Watching an episode of Coronation Street in which a character was in a state of drunken despair. Realize I have always been afraid of reaching a point in life where there was no point in continuing. Similar to the fear of pain I had in the final stages of labour with one of my children, where I could see a frontier approaching where I would no longer be human, but just an animal in a trap.
This old fear licked the corners of my mind like a malignant flame. “I am willing to understand,” I said. And reached for my book, which happened to be Modern Buddhism: the Path of Compassion and Wisdom by Geshe Kelsang Gyatso.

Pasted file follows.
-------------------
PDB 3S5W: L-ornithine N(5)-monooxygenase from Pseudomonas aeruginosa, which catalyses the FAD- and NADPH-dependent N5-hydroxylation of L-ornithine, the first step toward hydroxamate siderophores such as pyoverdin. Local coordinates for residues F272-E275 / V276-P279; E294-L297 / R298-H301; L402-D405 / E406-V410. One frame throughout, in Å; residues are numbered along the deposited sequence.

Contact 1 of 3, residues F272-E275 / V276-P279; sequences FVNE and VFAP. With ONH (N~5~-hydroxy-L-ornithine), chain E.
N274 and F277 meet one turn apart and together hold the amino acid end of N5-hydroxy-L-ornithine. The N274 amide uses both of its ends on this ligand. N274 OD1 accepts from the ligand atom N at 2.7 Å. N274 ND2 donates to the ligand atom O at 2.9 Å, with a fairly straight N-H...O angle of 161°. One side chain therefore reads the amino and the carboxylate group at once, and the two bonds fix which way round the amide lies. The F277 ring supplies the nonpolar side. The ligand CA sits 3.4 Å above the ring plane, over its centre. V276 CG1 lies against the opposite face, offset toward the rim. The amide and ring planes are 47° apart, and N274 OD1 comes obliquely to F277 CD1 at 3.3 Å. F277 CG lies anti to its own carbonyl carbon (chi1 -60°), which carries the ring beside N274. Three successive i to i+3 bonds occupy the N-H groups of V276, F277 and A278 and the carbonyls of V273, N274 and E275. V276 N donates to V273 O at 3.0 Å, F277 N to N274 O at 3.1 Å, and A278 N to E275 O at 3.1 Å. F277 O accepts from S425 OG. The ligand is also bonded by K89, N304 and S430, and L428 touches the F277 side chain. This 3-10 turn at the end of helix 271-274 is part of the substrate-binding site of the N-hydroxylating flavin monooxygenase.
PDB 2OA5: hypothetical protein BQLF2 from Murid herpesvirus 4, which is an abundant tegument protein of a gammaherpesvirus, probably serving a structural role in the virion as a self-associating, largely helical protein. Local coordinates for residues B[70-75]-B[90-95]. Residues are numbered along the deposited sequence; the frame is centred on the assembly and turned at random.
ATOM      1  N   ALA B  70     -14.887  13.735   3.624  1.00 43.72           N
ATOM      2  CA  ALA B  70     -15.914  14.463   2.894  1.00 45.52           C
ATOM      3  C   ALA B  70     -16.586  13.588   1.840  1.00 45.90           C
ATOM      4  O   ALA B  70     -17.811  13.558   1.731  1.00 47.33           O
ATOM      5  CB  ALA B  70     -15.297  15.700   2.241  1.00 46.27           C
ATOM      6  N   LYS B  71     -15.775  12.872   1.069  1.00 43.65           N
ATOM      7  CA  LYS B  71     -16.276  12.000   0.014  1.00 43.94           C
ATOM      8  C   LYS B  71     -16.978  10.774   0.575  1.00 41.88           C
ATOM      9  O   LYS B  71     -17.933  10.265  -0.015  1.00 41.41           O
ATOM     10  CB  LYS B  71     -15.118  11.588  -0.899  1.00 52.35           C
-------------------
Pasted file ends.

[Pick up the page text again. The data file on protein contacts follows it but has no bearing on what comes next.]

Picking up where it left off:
Talk about getting an answer – in the first few pages, he pointed out that when things go wrong we think the situation is the problem, when in fact it is our minds that are the real problem. And, if we approach the vicissitudes of life peacefully, they are not problems.
Yes, I thought with recognition: it is the emotional charge we attach that makes them unendurable. The same as pain – it is how I describe my situation to myself that makes the pain a crucifixion or a dull rumble in the background of my identity.